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Matthitjah

Once Infallible always Infallible????

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Grace to you,

I have a sincere question.

Let me preface it;

It is said, in the Romish Church and Doctrine, that once a Roman Catholic Pope is confirmed a Pope that he becomes Infallible.

There's a alot of headlines concerning Pope Benedict retiring which hasn't happened in ages. With it comes alot of questions and concerns. Two Popes in St. Peter's, What does a retired Pope do, etc. etc. etc.?

My question is this concerning the Romish Doctrine of Infallibilty.

It's stated in a headline I just read that the Pope is no longer infallible because he now defers to the new infallible Pope.

How can one lose Infallibility once it's inferred? Is it an office thing?

Peace,

Dave

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I'd say that's a very good question. I would presume that this has a lot to do with the idea that God's grace is upon the Pope more than a "mere human." The basic idea that God's Spirit resides in him, more fully than it apparently did before that. But in the long run it has a great deal to do with credibility. Le's say the Pope says something crazy, like saying gay marriage is okay, then theoretically speaking he would be "infallible" as he is the one who is charged by God to oversee the church. What he says must be of God. After the office is removed, God would no longer be speaking through him, therefore fallible.

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I'd say that's a very good question. I would presume that this has a lot to do with the idea that God's grace is upon the Pope more than a "mere human." The basic idea that God's Spirit resides in him, more fully than it apparently did before that. But in the long run it has a great deal to do with credibility. Le's say the Pope says something crazy, like saying gay marriage is okay, then theoretically speaking he would be "infallible" as he is the one who is charged by God to oversee the church. What he says must be of God. After the office is removed, God would no longer be speaking through him, therefore fallible.

Good answer.

Can you flesh that out with scriptural backing?

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I'd say that's a very good question. I would presume that this has a lot to do with the idea that God's grace is upon the Pope more than a "mere human." The basic idea that God's Spirit resides in him, more fully than it apparently did before that. But in the long run it has a great deal to do with credibility. Le's say the Pope says something crazy, like saying gay marriage is okay, then theoretically speaking he would be "infallible" as he is the one who is charged by God to oversee the church. What he says must be of God. After the office is removed, God would no longer be speaking through him, therefore fallible....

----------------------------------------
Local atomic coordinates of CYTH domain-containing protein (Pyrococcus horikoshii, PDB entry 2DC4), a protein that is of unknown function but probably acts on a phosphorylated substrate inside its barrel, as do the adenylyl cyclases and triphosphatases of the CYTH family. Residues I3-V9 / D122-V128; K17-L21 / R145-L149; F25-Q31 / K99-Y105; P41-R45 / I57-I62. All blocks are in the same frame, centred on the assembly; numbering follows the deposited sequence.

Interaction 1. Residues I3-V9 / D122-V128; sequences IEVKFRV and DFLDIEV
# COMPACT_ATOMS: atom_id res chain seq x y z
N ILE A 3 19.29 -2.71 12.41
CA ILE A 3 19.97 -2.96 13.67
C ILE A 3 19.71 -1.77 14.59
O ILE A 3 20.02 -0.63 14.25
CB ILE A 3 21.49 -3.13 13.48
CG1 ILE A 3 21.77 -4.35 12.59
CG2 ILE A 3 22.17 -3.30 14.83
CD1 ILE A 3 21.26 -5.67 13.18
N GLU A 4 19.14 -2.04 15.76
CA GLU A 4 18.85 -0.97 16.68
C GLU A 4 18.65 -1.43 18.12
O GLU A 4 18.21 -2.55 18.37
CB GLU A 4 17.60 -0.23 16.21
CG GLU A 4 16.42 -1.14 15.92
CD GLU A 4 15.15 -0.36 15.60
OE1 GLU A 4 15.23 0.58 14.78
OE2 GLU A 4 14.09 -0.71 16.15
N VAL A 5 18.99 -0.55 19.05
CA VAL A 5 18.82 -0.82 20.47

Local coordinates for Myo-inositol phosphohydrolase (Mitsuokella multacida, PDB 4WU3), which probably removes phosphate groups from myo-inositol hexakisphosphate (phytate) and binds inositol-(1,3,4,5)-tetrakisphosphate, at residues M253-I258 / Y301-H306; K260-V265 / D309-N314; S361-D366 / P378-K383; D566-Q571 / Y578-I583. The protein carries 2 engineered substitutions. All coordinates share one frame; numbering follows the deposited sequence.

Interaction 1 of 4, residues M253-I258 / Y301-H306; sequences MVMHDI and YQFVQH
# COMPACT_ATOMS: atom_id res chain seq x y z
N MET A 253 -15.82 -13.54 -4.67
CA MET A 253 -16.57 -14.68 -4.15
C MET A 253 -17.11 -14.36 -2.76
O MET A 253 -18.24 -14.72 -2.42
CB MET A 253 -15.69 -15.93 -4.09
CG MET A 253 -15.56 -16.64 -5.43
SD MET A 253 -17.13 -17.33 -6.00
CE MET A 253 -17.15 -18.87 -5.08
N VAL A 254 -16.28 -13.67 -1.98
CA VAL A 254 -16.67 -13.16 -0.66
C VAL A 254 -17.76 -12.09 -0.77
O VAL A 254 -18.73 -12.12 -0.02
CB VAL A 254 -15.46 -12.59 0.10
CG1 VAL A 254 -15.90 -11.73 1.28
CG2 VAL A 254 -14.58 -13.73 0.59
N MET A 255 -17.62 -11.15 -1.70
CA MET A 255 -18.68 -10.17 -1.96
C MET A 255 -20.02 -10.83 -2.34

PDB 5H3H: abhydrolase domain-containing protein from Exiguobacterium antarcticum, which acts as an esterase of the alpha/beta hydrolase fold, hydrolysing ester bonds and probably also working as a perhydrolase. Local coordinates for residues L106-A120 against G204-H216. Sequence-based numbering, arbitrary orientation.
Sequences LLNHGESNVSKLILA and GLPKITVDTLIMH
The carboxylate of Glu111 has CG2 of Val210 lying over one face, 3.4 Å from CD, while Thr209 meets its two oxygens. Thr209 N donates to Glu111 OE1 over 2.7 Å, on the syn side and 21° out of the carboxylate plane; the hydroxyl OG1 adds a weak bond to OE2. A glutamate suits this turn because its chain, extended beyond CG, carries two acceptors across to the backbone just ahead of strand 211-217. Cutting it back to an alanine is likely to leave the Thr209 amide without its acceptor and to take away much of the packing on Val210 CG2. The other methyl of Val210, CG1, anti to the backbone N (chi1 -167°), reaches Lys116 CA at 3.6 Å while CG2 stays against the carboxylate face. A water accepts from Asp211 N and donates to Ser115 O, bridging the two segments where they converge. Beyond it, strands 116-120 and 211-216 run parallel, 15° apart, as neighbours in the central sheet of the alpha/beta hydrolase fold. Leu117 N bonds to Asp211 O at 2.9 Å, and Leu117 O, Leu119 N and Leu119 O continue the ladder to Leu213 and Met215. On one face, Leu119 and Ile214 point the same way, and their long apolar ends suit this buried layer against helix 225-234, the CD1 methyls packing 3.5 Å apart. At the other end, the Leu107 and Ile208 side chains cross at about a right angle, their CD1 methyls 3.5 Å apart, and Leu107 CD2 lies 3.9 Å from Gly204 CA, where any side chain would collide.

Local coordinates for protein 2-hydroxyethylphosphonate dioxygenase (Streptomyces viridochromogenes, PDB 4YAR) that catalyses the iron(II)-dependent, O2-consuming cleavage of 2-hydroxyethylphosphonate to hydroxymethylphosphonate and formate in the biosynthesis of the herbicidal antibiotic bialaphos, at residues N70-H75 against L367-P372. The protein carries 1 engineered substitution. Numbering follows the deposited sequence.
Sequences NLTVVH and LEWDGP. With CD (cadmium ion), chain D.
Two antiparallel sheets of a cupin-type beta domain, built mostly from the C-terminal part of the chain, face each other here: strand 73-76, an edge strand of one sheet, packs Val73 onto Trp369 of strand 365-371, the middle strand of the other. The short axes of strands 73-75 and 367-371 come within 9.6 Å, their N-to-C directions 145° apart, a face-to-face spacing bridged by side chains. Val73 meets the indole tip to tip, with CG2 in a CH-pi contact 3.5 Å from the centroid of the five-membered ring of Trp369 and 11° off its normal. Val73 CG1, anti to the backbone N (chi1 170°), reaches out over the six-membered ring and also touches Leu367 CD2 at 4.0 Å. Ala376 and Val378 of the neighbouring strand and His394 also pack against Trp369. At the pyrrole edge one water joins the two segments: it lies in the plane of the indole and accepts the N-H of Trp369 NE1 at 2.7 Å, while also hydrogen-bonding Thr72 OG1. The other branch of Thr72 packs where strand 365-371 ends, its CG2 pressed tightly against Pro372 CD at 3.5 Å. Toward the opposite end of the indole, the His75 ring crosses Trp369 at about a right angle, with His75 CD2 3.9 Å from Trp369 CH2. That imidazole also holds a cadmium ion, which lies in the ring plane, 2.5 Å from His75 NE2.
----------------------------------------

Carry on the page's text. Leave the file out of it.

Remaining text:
Good answer.

Can you flesh that out with scriptural backing?

For the gifts and calling of God are without repentance. Romans 11:29

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It is said, in the Romish Church and Doctrine, that once a Roman Catholic Pope is confirmed a Pope that he becomes Infallible.

1 John 1

8 If we say that we have no sin, we deceive ourselves, and the truth is not in us.

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Can I back that up with Scripture? Nope lol The Bible clearly says that God is not a respector of persons, and that His Spirit does not depart. You can swing your theology in many ways but the truth of the matter is, the authorities in Scripture were held to a standard of accountability too. And if Peter was the first Pope, look how much he screwed up.

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Joe gave a good one for that actually, didn't think of that one. However it is nonetheless unbiblical that any man could ever be infallible. Jeremiah 17:9 "The heart is deceitful above all thing, and desperately wicked; who can know it?" The Pope's heart is deceitful "infallible" or not.

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Can I back that up with Scripture? Nope lol The Bible clearly says that God is not a respector of persons, and that His Spirit does not depart. You can swing your theology in many ways but the truth of the matter is, the authorities in Scripture were held to a standard of accountability too. And if Peter was the first Pope, look how much he screwed up.

Awesome!

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Let God be true and every man a liar.

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"Infallible" Popes have been correcting the doctrines of other "infallible" Popes since the beginning of the so-called "office."

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